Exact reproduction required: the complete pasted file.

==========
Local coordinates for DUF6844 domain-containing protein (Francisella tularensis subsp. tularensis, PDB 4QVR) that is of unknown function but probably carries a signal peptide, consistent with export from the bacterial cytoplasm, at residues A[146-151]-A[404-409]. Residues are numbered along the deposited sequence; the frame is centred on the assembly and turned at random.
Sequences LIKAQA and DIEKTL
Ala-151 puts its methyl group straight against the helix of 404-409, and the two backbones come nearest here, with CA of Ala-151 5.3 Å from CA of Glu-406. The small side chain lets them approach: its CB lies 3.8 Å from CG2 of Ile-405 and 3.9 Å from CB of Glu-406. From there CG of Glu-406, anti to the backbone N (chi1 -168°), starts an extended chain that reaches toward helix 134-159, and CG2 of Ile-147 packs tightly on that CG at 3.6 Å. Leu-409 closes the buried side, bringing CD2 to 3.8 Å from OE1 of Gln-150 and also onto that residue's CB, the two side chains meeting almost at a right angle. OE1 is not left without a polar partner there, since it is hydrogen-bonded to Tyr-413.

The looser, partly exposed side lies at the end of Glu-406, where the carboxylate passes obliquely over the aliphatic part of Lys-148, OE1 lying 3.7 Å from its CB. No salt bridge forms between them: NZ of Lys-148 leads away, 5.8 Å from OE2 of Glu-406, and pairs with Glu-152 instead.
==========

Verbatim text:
Local coordinates for DUF6844 domain-containing protein (Francisella tularensis subsp. tularensis, PDB 4QVR) that is of unknown function but probably carries a signal peptide, consistent with export from the bacterial cytoplasm, at residues A[146-151]-A[404-409]. Residues are numbered along the deposited sequence; the frame is centred on the assembly and turned at random.
Sequences LIKAQA and DIEKTL
Ala-151 puts its methyl group straight against the helix of 404-409, and the two backbones come nearest here, with CA of Ala-151 5.3 Å from CA of Glu-406. The small side chain lets them approach: its CB lies 3.8 Å from CG2 of Ile-405 and 3.9 Å from CB of Glu-406. From there CG of Glu-406, anti to the backbone N (chi1 -168°), starts an extended chain that reaches toward helix 134-159, and CG2 of Ile-147 packs tightly on that CG at 3.6 Å. Leu-409 closes the buried side, bringing CD2 to 3.8 Å from OE1 of Gln-150 and also onto that residue's CB, the two side chains meeting almost at a right angle. OE1 is not left without a polar partner there, since it is hydrogen-bonded to Tyr-413.

The looser, partly exposed side lies at the end of Glu-406, where the carboxylate passes obliquely over the aliphatic part of Lys-148, OE1 lying 3.7 Å from its CB. No salt bridge forms between them: NZ of Lys-148 leads away, 5.8 Å from OE2 of Glu-406, and pairs with Glu-152 instead.